Nadya Okamoto.

“I was writing it for all the little sisters out there, for my own sisters, and for myself,” says Nadya Okamoto about her book “Period Power: A Manifesto for the Menstrual Movement.”

Jon Chase/Harvard Staff Photographer

Campus & Community

Student pens manifesto on menstruation

6 min read

Nadya Okamoto’s nonprofit distributes menstrual products to women in need, and her new book offers a strategy for more openness

For Nadya Okamoto ’20, there has rarely been a time when life wasn’t unsteady.

Whether living with friends in high school during a time of financial instability for her family or amid her non-stop multitasking as a student/social entrepreneur/public speaker, the junior from Portland, Ore., is relentlessly searching for balance.

“I’m a work-hard-play-hard kind of person,” said Okamoto. “People assume because I’m Asian that I have a ‘tiger mother,’ but that’s not the case. I have no pressure from my mom around school or academics. She just wants me to have mindfulness in my life and follow my passions.”

The demands of co-founding PERIOD. The Menstrual Movement in high school, running for public office as a first-year, and constant speaking engagements kept Okamoto, 20, off campus as much as on during her first year at Harvard. Since founding PERIOD in 2014, Okamoto has helped expand the nonprofit to more than 230 campus chapters around the nation and abroad. It has distributed enough products for more than 380,000 periods to those in need. In addition to her academic and entrepreneurial lives, she also made an unsuccessful run for Cambridge City Council last year, and signed a book deal for “Period Power: A Manifesto for the Menstrual Movement,” which just came out.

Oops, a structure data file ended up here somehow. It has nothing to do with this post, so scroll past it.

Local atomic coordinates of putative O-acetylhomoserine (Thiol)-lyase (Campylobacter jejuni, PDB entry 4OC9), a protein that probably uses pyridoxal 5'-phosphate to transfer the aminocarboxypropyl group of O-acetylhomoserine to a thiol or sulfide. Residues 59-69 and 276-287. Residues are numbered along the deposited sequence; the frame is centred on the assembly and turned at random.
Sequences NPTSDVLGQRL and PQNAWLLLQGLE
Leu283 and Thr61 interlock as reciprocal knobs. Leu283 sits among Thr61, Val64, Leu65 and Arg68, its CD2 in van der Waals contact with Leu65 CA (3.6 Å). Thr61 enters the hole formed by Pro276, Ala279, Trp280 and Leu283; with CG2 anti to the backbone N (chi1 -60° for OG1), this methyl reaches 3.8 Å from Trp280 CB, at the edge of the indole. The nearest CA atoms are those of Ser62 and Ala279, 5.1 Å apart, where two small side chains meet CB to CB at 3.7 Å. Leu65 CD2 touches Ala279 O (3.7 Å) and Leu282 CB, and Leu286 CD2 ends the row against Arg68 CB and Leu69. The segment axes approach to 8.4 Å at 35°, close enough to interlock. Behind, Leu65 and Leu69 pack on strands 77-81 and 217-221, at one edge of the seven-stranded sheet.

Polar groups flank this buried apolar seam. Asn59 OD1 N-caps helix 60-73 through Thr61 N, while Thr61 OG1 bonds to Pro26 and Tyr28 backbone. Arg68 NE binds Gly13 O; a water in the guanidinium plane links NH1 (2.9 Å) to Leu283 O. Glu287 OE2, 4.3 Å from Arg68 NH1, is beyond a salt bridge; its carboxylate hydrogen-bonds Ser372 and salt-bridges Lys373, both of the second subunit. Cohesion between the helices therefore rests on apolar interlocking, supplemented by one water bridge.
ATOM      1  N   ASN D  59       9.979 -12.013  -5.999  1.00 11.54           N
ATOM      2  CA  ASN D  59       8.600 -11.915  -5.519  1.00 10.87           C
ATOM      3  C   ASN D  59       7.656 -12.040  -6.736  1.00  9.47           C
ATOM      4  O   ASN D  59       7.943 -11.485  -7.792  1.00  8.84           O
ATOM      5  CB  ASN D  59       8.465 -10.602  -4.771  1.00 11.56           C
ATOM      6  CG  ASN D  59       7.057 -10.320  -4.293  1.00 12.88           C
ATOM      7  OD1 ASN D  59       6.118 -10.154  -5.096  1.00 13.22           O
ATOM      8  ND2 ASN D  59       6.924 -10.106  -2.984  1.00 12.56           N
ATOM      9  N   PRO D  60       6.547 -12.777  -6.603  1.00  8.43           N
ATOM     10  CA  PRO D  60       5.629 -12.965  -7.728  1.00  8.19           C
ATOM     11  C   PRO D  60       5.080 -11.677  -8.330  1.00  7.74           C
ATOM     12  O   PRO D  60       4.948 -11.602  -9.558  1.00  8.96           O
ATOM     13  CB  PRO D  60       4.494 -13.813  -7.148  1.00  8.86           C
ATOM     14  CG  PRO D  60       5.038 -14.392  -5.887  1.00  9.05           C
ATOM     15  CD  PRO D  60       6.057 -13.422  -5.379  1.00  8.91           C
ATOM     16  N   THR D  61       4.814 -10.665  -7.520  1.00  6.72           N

“We both had books in the works at Simon & Schuster,” said a bemused Jonathan Hansen, a senior lecturer on social studies who taught Okamoto in Social Studies 10. “While I was writing my biography on Fidel Castro, she was working on ‘Period Power.’ Nadya faced a tight window. My book was overdue. I could relate to the pressure.”

Okamoto, who was on full financial aid for her first two years of school, wrote much of “Period Power” at Hemenway Gym and the Schlesinger Library, before finishing it during last year’s Wintersession.

“I would put Post-its all over my stair climber with my headphones, and start talking into my recorder and then transcribe it,” she said. “I was writing it for all the little sisters out there, for my own sisters, and for myself.”

Inspiring Okamoto to activism was a period without a home of her own. She was 16 in 2014 when financial insecurity set in. Though it was temporary, she met homeless women during that time who were using toilet paper, newspaper, and cardboard to meet their menstruation needs.

“There was a never-ending cycle of organizations not prioritizing menstrual hygiene, and thus not feeling any need to invest in tampons and pads. On the other side, homeless menstruators did not feel comfortable advocating for their menstrual needs, because menstruation is something that most want to hide,” wrote Okamoto in “Period Power.”